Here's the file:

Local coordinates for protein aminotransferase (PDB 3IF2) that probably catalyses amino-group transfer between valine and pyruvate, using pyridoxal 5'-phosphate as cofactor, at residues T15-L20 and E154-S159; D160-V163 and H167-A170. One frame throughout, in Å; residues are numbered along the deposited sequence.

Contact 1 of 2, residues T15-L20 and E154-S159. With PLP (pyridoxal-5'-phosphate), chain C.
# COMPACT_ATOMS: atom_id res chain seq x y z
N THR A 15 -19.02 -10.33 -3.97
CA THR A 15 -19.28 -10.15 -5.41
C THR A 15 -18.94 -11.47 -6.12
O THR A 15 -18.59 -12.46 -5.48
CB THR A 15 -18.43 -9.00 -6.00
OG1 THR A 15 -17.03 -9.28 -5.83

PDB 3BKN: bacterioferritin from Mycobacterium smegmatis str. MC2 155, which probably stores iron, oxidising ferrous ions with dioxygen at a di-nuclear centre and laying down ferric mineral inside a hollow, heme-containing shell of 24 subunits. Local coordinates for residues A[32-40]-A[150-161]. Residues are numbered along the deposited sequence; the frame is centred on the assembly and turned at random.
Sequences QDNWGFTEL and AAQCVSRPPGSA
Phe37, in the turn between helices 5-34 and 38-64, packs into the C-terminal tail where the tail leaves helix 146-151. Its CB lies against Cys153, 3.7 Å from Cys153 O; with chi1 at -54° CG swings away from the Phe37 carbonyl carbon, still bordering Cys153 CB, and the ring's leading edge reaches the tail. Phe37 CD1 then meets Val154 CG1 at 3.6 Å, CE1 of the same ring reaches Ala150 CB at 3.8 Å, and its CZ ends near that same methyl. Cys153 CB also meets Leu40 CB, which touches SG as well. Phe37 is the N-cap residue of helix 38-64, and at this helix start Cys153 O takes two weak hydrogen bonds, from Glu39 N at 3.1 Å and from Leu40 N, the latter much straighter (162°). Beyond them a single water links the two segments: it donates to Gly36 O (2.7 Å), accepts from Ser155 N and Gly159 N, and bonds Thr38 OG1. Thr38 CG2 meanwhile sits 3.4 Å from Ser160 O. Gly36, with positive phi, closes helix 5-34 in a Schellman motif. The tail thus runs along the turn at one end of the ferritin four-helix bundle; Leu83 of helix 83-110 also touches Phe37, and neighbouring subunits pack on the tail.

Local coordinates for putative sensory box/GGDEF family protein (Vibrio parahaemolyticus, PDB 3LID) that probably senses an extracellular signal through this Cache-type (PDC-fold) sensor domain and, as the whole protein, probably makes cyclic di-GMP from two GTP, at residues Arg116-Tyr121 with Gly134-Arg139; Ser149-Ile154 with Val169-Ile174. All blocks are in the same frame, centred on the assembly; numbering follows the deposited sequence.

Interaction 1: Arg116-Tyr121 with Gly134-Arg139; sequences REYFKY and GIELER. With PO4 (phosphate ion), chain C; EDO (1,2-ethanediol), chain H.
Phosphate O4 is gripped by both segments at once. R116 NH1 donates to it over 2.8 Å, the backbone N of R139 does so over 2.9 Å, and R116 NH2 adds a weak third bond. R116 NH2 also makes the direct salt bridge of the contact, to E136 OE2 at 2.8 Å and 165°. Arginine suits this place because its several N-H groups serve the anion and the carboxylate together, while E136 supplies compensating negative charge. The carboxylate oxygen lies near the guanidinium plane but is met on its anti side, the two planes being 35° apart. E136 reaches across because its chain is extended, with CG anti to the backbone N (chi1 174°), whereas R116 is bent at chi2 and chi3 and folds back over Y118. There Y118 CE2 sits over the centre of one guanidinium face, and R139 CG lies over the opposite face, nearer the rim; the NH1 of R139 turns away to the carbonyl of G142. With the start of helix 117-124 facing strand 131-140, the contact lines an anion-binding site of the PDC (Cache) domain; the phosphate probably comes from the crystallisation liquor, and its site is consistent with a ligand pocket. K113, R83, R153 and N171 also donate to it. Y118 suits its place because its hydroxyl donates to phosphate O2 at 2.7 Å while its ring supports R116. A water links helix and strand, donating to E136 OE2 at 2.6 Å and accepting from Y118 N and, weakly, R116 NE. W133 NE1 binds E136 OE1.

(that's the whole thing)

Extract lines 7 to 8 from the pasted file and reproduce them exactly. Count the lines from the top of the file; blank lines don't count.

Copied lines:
O THR A 15 -18.59 -12.46 -5.48
CB THR A 15 -18.43 -9.00 -6.00